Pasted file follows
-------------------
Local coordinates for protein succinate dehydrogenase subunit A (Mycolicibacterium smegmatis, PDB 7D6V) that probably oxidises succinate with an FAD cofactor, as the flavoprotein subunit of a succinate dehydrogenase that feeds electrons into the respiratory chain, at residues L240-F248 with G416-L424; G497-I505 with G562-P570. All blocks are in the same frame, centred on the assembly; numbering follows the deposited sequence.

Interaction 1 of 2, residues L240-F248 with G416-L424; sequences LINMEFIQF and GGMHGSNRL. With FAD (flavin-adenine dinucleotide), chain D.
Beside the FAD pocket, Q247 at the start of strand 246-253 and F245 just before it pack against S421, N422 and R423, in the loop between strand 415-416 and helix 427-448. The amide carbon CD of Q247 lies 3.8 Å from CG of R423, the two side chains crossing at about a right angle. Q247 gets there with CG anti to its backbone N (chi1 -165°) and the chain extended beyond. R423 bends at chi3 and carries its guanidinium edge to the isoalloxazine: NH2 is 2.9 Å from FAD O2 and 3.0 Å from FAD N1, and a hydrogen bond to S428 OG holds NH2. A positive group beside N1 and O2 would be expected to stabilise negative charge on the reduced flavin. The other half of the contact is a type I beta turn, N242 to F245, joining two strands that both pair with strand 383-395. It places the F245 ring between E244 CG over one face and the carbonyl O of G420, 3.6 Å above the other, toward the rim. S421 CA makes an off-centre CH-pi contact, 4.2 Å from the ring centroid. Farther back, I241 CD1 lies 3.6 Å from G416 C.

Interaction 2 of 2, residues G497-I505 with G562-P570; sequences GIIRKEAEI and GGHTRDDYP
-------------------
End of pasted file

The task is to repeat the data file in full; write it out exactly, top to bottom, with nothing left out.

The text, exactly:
Local coordinates for protein succinate dehydrogenase subunit A (Mycolicibacterium smegmatis, PDB 7D6V) that probably oxidises succinate with an FAD cofactor, as the flavoprotein subunit of a succinate dehydrogenase that feeds electrons into the respiratory chain, at residues L240-F248 with G416-L424; G497-I505 with G562-P570. All blocks are in the same frame, centred on the assembly; numbering follows the deposited sequence.

Interaction 1 of 2, residues L240-F248 with G416-L424; sequences LINMEFIQF and GGMHGSNRL. With FAD (flavin-adenine dinucleotide), chain D.
Beside the FAD pocket, Q247 at the start of strand 246-253 and F245 just before it pack against S421, N422 and R423, in the loop between strand 415-416 and helix 427-448. The amide carbon CD of Q247 lies 3.8 Å from CG of R423, the two side chains crossing at about a right angle. Q247 gets there with CG anti to its backbone N (chi1 -165°) and the chain extended beyond. R423 bends at chi3 and carries its guanidinium edge to the isoalloxazine: NH2 is 2.9 Å from FAD O2 and 3.0 Å from FAD N1, and a hydrogen bond to S428 OG holds NH2. A positive group beside N1 and O2 would be expected to stabilise negative charge on the reduced flavin. The other half of the contact is a type I beta turn, N242 to F245, joining two strands that both pair with strand 383-395. It places the F245 ring between E244 CG over one face and the carbonyl O of G420, 3.6 Å above the other, toward the rim. S421 CA makes an off-centre CH-pi contact, 4.2 Å from the ring centroid. Farther back, I241 CD1 lies 3.6 Å from G416 C.

Interaction 2 of 2, residues G497-I505 with G562-P570; sequences GIIRKEAEI and GGHTRDDYP